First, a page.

Federal Court Recognizes Several Legally Cognizable Injuries Resulting From Firm’s Conflict of Interest
Lawyers for the Profession® Alert
Airgas, Inc. v. Cravath, Swaine & Moore LLP, 2010 WL 3046586 (E.D. Pa. 2010)
Ruling on a motion to dismiss for failure to state a claim, the U.S. District Court for the Eastern District of Pennsylvania allowed a client to sue its former law firm for breach of fiduciary duty based on an alleged conflict of interest. The court held that each of the following were legally cognizable injuries to the client: attorneys’ fees in that action; the cost of finding replacement counsel; the client’s inability to obtain financing; and fees paid to the firm during the conflict.
Defendant law firm formerly represented plaintiff in financing related matters. Around the same time, it also represented one of plaintiff’s competitors in an effort to purchase plaintiff. Based on this conduct, plaintiff sued the firm in Pennsylvania for breach of fiduciary duty based upon the law firm’s alleged conflict of interest. The firm removed the action to the Eastern District of Pennsylvania. Plaintiff also sued the competitor in Delaware, and the firm represented the competitor in that action. Plaintiff moved to enjoin the firm from representing the competitor, but the Delaware court declined to do so. The firm then moved to dismiss the Pennsylvania action for failure to state a claim upon which relief could be granted.
The firm argued that plaintiff failed to plead a legally cognizable injury. Plaintiff alleged four specific harms: (1) attorneys’ fees related to the present litigation; (2) the cost of finding counsel to replace the firm; (3) an inability to obtain financing because of the competitor’s takeover attempt; and (4) fees paid to the firm during the conflict. The court held, under Pennsylvania law, that each form of harm was legally cognizable.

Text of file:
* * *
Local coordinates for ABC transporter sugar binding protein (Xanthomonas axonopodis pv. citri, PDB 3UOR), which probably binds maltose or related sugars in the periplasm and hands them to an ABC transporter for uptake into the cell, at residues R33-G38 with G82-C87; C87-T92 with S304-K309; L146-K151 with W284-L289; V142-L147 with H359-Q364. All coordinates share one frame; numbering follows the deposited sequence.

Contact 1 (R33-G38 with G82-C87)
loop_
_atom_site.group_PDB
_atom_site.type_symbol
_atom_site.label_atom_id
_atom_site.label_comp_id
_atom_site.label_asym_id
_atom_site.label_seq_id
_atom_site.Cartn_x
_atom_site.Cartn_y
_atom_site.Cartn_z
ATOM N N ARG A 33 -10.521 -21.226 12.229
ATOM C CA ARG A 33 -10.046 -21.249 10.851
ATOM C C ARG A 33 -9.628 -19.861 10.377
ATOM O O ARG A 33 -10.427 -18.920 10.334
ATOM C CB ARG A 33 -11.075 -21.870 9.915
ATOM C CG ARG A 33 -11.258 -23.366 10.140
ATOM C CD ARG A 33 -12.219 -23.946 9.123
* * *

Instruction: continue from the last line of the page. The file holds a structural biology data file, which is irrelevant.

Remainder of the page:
Most notable among these four were the court’s holdings regarding attorneys’ fees and plaintiff’s inability to obtain financing. The court held, despite the general rule that each party must bear its own legal expenses, that plaintiff’s attorney fees amounted to a cognizable harm because plaintiff allegedly was forced to retain counsel to protect itself against the firm’s breach of loyalty. The court noted that plaintiff was seeking fees as compensatory damages rather than reimbursement of litigation expenses. And regarding plaintiff’s inability to obtain financing, the court held:
This injury is properly pleaded, because [plaintiff] provides sufficient facts from which the Court can conclude that it is plausible that [the firm’s] representation of [competitor], simultaneous with and adverse to its representation of [plaintiff], enabled [competitor]-allegedly armed with [the firm’s] intimate knowledge of [plaintiff’s] financing plans-to launch its takeover attack at a time when [plaintiff] was planning for additional financing or refinancing.
Significance of Opinion
This opinion demonstrates the types of alleged harm that are sufficient to support a breach of fiduciary duty claim in Pennsylvania. On a broader level, it demonstrates that even though a conflict may not warrant disqualification (as in the Delaware action), it may still support a breach of fiduciary duty claim (as in the Pennsylvania action).
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